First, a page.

When I got home, I showered and the water seemed to glaze off of me. I slept on my floor, unable to crawl into the loft bed. I hid in my apartment for days before picking up the phone and calling my mother for help. Later, while I was being examined by the family doctor, I uttered the word “rape,” but I felt I was lying. Though my friends encouraged me to contact the authorities, just as I had encouraged Jen, I refused to press charges. That man had beaten me and fucked me, but I didn’t think it was rape because I had asked for it.
Many twists, turns and several deep annihilation dives ensued in the following years of my life, including depression and addiction. I stopped dancing but was drawn to the sex industry again in my quest for control.
There is another reason that I fought with the word “rape.” It truly means victim. It means that I was not in control. If I was not in control, then it could happen again. I sought control and instead found consent. I began a career as a dominatrix.
Conducting kink sex work allowed me to interact with clients in a sensual and erotic manner, and though it reflected my sexuality, the commercial contract simultaneously reserved personal desire. Sex work can detach emotional vulnerability from physical intimacy in a way that allowed me to observe myself—the various desires of sadism and domination—and how my actions affected others. It taught me control over my inclinations for violence.
I am not the first or only person to declare my path of kink and BDSM to be one of healing, but in early 2000 it was not yet common in the professional field to be out about one’s own journey as a masochist and abuse survivor. The fear of stigma and assumptions of pathology are still so daunting in the business of erotic domination; exposing one’s personal rape history can feel even riskier. More by accident than from courage, I spilled my story onto my LiveJournal, writing into a dark screen with no analytics to comprehend where my words were landing. But my truth drew in certain clients—many of them abuse survivors as well as queer and trans people who were dealing with everyday trauma. A few of them had also suffered rape.
While BDSM/kink and many other arenas of sex work can provide therapeutic experiences, reeducation of consent and facilitation of cathartic rituals, they are not replacements for therapy and community. For clients who were dealing with a history of acute trauma or suffering from depression and anxiety, I urged outside counseling with kink-friendly therapists. Kink clients are often not involved in the Leather community, and so their professional providers may be the only people they have to talk to about their sexual orientation. This lifeboat dynamic is then loaded with so much more emotional gravity than the power exchange contract.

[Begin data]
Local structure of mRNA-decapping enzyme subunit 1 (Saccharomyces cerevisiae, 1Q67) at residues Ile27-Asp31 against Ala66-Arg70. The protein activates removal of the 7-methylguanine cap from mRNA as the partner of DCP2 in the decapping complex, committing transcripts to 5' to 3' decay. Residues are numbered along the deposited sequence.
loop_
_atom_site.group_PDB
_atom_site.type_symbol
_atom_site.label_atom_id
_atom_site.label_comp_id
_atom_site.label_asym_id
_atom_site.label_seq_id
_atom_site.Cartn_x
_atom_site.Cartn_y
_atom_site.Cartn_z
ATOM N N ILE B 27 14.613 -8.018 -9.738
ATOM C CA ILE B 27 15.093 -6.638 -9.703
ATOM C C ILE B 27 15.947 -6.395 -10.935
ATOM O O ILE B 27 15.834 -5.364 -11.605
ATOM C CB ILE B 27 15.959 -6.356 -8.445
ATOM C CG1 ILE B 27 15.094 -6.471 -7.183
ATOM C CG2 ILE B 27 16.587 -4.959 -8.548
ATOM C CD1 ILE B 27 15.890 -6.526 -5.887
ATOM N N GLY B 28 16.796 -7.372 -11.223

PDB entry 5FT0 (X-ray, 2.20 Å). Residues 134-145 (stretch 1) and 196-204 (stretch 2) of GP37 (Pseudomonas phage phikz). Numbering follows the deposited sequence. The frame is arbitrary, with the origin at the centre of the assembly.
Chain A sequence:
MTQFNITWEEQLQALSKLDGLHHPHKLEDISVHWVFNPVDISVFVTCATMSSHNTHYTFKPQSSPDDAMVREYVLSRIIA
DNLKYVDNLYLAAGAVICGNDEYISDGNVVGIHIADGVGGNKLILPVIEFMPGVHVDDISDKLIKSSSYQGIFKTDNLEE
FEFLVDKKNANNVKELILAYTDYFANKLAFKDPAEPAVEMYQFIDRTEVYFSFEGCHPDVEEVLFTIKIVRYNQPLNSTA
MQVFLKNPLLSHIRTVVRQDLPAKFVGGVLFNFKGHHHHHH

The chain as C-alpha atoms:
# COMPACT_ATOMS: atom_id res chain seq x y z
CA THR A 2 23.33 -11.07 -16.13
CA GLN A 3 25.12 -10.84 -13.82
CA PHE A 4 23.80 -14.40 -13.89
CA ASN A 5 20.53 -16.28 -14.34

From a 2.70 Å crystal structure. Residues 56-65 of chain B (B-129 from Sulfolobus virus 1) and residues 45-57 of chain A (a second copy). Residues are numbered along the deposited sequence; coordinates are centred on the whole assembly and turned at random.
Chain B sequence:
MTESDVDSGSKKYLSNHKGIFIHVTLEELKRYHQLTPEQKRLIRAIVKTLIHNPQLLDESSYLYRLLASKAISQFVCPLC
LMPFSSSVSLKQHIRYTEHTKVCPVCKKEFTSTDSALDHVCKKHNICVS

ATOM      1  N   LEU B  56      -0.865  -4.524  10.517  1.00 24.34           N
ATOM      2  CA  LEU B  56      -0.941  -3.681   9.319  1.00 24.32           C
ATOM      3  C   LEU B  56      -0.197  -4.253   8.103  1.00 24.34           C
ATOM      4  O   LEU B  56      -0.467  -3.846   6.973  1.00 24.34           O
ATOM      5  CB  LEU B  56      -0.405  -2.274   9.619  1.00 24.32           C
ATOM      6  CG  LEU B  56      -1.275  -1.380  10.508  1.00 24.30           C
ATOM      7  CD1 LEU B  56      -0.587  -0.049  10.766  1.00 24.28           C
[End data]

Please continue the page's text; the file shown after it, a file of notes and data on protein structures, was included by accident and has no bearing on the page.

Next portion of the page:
Even when we are not providing the sympathetic ear for personal stories, the work of sex work is active listening. The emotional labor involved in not only being empathetic to the most confidential sexual fantasies but also then choreographing the enactment is profound and widely unacknowledged. But as a storyteller, I usually enjoy this part of my job immensely, and so I sat with Gerry in my kitchen during our post-session decompression and urged on his confession, not at all prepared for what was to come.
Gerry told me that he had raped his first wife one night, after she had clearly refused to explore anal sex. He told me that, with a few drinks fueling his rage, he had held her down and forced his way into her body from behind. He told me that she had cried in pain, that she’d cried for him to stop, that she’d kept crying for days after. It was, he swore, the only time.
“I want to do some kind of ritual with you,” Gerry said. “I can’t ask my ex-wife for forgiveness [she had since passed away], but I can ask you, as a rape survivor. Could you… beat me, carve it out of my flesh—whatever anger you may have for your rapist?” Tears were pouring from his eyes. He fell to his knees with outstretched palms, repeating the words “I’m sorry…”